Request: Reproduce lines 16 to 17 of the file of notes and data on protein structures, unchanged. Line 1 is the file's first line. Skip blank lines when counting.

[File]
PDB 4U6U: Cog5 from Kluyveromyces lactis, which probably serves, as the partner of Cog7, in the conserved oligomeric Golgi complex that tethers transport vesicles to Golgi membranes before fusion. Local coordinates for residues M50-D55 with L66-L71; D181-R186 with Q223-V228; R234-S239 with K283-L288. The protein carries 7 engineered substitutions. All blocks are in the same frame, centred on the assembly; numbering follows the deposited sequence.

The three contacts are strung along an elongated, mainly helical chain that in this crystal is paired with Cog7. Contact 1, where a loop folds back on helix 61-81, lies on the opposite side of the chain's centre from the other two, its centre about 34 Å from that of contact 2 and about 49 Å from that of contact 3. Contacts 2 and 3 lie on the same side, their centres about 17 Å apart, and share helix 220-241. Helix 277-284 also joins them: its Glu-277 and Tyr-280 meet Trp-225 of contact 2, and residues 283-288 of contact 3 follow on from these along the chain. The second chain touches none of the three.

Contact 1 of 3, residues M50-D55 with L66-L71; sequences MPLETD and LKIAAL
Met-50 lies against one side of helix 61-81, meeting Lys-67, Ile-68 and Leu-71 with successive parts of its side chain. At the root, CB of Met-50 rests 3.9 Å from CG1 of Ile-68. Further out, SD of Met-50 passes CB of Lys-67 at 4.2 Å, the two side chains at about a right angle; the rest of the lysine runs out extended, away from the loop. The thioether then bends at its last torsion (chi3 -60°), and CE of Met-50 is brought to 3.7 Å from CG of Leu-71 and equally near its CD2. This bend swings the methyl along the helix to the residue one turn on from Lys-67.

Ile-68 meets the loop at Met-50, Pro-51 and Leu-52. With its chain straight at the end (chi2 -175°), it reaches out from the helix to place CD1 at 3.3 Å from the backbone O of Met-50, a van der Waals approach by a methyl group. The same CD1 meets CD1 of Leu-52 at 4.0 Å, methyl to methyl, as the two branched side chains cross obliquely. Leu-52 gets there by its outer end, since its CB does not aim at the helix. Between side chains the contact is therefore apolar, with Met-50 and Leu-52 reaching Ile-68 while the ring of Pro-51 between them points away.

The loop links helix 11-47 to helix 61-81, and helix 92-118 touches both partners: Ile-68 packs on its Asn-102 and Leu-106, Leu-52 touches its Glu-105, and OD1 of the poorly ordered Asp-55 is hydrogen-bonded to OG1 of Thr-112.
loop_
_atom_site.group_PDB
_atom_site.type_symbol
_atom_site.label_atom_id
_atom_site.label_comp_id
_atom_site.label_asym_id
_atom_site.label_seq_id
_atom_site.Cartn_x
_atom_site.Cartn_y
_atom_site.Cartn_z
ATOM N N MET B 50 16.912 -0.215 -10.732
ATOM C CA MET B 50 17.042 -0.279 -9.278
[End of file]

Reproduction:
_atom_site.Cartn_z
ATOM N N MET B 50 16.912 -0.215 -10.732